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José's clap of thunder

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José González
In Our Nature
Mute Records
Release Date: 09/25/07

As contrived as it may be, there is a time and place for everything. My father always conveyed this notion to me with the "lightning in a jar" metaphor. When an artist is experiencing the heyday of their career, they have contained this so-called "lightning in a jar". I always thought the point of the whole metaphor was that the volatile lighting in this small-capped jar could dissipate at any given moment. By the time the artist actually realizes what they've got, it's all over anyways.

José González, who hails from Gothenburg, Sweden, had lightning in a jar when he released his immaculate, platinum-certified 2005 debut Veneer. His voice soared in an unobtrusive, idiosyncratic manner that simply could not be replicated. At that time no one was producing anything remotely similar to José's minimal acoustic folk rock, which virtually lulled us into a Paul Simon-esque oblivion.

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Thus, on José's sophomore return In Our Nature the question at hand is really whether or not González managed the impossible: to contain this lightning within the jar. The album opens with his signature staggered plucking and standard percussive tapping. "How Low" plays similarly to its predecessor's opening track "Slow Moves" in length and overall construction. Both songs are just under three minutes long and primarily consist of one lavish guitar riff over and over again. We don't hear a single change in this monotonous procession until the interlude, of course. It was life altering the first time around, but the second time it seems rather jejune.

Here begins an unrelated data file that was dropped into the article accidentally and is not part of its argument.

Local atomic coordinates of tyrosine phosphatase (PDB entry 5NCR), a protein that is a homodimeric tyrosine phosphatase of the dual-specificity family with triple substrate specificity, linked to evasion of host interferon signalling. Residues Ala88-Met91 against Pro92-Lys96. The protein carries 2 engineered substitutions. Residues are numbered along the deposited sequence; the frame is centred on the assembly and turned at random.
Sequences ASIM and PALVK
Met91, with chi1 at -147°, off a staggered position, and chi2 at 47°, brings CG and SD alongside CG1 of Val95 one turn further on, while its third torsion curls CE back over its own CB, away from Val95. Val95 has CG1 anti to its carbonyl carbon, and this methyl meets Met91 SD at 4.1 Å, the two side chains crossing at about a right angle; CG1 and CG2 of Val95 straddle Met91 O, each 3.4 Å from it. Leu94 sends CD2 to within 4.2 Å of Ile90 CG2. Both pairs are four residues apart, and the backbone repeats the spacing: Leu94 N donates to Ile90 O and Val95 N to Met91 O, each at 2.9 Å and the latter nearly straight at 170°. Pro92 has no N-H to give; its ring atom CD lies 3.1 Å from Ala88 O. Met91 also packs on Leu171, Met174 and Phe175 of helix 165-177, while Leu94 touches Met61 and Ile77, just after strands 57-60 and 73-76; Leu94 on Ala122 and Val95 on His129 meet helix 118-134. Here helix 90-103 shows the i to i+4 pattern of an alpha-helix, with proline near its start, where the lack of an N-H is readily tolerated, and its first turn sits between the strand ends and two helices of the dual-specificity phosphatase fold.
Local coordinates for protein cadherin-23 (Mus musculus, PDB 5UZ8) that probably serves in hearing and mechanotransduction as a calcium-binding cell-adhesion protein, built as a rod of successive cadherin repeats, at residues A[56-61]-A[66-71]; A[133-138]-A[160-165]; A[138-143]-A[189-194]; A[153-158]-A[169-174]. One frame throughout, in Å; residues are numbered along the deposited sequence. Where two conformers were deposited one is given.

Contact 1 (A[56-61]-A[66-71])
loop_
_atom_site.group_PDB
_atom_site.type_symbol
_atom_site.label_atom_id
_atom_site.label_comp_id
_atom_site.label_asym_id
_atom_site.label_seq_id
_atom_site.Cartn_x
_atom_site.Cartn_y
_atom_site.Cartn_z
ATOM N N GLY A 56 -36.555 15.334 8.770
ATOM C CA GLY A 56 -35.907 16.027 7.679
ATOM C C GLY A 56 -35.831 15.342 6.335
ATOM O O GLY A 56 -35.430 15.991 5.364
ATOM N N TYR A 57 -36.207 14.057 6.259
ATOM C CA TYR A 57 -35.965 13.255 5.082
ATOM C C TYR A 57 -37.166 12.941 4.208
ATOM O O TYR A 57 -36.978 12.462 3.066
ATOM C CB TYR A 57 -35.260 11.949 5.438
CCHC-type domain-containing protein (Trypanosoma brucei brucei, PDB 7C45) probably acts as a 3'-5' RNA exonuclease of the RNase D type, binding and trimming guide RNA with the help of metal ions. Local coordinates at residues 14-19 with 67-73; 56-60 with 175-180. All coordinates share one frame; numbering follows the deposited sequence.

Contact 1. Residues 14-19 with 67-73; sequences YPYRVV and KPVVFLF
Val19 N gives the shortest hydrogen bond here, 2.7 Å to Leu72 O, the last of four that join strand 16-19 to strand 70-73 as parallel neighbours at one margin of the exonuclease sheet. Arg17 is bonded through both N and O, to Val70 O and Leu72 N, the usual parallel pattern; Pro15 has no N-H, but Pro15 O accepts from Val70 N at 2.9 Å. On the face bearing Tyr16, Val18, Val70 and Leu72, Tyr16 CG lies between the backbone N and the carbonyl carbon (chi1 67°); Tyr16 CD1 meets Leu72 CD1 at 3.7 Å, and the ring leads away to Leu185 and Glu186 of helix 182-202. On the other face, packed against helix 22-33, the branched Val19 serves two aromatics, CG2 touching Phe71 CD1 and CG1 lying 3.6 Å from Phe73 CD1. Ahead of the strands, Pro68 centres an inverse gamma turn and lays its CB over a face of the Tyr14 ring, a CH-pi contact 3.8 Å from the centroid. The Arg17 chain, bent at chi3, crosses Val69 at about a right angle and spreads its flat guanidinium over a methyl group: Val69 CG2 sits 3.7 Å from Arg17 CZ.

José González - "Down The Line"

I remember the album opener "Down The Line" from José's awe-inspiring show at the Jensen Rec Center in 2006. The open nylon strums, high-energy bellowing, haunting implied melodies--this is the sort of prime mover, so to speak, which engendered Veneer. The following track "Killing For Love" continues in this fashion with arresting layered harmonies, subdued yet forceful percussive backing and busily plucked verses. Well, I'm convinced he's managed the impossible by this point.

However, there is a substantial batch of moments that are mentally stultifying. Like the awkward harmonized melody on the title track "In Our Nature", the weird pitchless mumbling on "Abram" towards the minute mark, the poorly executed "Time To Send Someone Away", and the cyclical, inordinate eight minute closer "Cycling Trivialities". These songs may have been mind-blowing if they had been released around José's Veneer period.

Unfortunately for González, we have Veneer, this insurmountable tour de force, to compare to. Sometimes the apogee of an artist's achievement overshadows every effort thereafter. In Our Nature is just simply not as flawless and groundbreaking as I dreamt it to be.